The Al-Attiyah Foundation hosted world energy experts at an engaging panel session that focused on the rapidly changing gas scene, at the 9th Bosphorus Summit in Istanbul on Tuesday. 
In line with the vision of its chairman, HE Abdullah bin Hamad al-Attiyah, the foundation’s ongoing strategic partnership with the Uluslararasi Isbirlgi Platforumu, International Cooperation Platform (UIP-ICP), that manage the Bosphorus Summit annually, provides an opportunity to enhance proactive multilateral and inter-disciplinary co-operation for sustainable development. 
The thought-provoking session opened by recognising al-Attiyah’s unique background. Al-Attiyah had occupied senior positions in both the energy industry as well as world-class initiatives to protect the environment and promote sustainability. 
The speakers this year at the summit included Al-Attiyah Foundation associates from several organisations such as the International Monetary Fund (IMF), Gas Exporting Countries Forum (GECF), Oxford Institute for Energy Studies, The Hague Centre for Strategic Studies and Qamar Energy.
Dr Akito Matsumoto, IMF senior economist shared his analysis of the natural gas market during his presentation.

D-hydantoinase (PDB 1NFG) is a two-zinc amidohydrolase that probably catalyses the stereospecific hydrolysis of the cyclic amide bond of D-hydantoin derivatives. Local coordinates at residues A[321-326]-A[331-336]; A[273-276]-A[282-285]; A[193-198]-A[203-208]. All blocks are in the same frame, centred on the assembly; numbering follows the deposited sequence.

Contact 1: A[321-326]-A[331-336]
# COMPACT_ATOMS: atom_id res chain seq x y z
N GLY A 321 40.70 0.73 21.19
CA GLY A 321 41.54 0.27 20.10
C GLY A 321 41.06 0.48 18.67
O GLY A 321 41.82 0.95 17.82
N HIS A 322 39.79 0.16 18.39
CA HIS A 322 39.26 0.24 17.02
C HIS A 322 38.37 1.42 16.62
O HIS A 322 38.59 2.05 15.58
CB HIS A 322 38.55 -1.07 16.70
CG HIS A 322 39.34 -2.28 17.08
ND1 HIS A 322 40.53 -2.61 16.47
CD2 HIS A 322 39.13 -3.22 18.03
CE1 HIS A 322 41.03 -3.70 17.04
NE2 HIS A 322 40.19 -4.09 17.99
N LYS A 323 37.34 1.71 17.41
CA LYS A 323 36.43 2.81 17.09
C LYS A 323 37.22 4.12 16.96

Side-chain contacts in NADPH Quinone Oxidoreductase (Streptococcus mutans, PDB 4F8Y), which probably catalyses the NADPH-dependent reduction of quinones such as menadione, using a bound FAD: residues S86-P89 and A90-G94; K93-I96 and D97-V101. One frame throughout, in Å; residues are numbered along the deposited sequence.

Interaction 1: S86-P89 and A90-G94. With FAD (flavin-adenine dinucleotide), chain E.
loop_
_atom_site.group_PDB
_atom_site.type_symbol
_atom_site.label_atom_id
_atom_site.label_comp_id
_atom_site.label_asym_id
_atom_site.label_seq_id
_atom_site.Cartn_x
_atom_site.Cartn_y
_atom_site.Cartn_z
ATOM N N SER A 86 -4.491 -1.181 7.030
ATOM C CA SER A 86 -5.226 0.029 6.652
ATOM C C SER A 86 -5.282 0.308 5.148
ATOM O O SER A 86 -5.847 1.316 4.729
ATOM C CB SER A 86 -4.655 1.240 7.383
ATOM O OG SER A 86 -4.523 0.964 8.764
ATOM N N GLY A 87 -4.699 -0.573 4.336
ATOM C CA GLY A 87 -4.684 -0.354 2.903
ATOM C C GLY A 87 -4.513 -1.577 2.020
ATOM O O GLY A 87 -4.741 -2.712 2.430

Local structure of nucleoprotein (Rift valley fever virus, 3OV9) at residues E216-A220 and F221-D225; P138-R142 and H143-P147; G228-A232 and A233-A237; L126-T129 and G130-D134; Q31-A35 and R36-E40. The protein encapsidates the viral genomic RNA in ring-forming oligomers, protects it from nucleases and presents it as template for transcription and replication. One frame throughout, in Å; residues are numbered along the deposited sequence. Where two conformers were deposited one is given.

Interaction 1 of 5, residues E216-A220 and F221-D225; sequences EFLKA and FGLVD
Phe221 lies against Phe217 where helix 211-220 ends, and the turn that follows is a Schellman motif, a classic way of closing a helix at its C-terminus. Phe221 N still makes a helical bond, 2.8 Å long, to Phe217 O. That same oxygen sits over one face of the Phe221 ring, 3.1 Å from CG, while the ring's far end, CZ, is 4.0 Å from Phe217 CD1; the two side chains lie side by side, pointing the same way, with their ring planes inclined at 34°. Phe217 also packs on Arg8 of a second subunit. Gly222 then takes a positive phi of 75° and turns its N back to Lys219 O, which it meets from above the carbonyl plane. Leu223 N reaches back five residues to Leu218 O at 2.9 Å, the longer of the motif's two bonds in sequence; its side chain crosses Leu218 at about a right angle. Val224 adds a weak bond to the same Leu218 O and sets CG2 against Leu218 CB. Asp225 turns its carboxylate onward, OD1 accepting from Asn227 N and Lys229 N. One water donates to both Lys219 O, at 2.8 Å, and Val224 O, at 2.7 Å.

“First, our analysis finds that energy efficiency gain is offsetting demand growth from income growth for high income countries. Thus, energy demand growth comes from middle income countries. Second, among primary energy demand, growth for coal and oil will slow down and might stop a few decades later. However, our analysis finds no signs of natural gas demand slowing in foreseeable future.”
Mahdjouba Belaifa of the GECF further commented on the ongoing growth of natural gas, focusing on emerging markets. “Prospects for natural gas demand growth are considerable in existing markets and emerging markets such as Asean, Pakistan and Bangladesh, but also in emerging sectors such as natural gas powered vehicles (NGV) and LNG as a bunkering fuel. The GECF will continue to play a significant role in supplying such growing demand. Furthermore, dialogue, co-operation and greater advocacy for natural gas as a fuel of choice for sustainable development are key for the expansion of natural gas."
Clearly, the economics derived from the supply and demand of gas has changed considerably in the last twenty years. Prices have also changed significantly in key markets in Europe and Japan though, interestingly the US-based Henry Hub price has little changed. 
Dr Jan Frederik Braun, Strategic Energy analyst, The Hague Centre for Strategic Studies commented on the Dutch energy industry and the role of gas in Europe.
He said, “The Netherlands is quickly shifting its role from the EU’s largest producer and exporter to a net importer of natural gas. The radical overhaul of the Dutch energy system is to a large extent representative of the whole of Europe: rapidly declining gas production, an increasing dependence on gas imports while phasing out coal and going for more renewables.”
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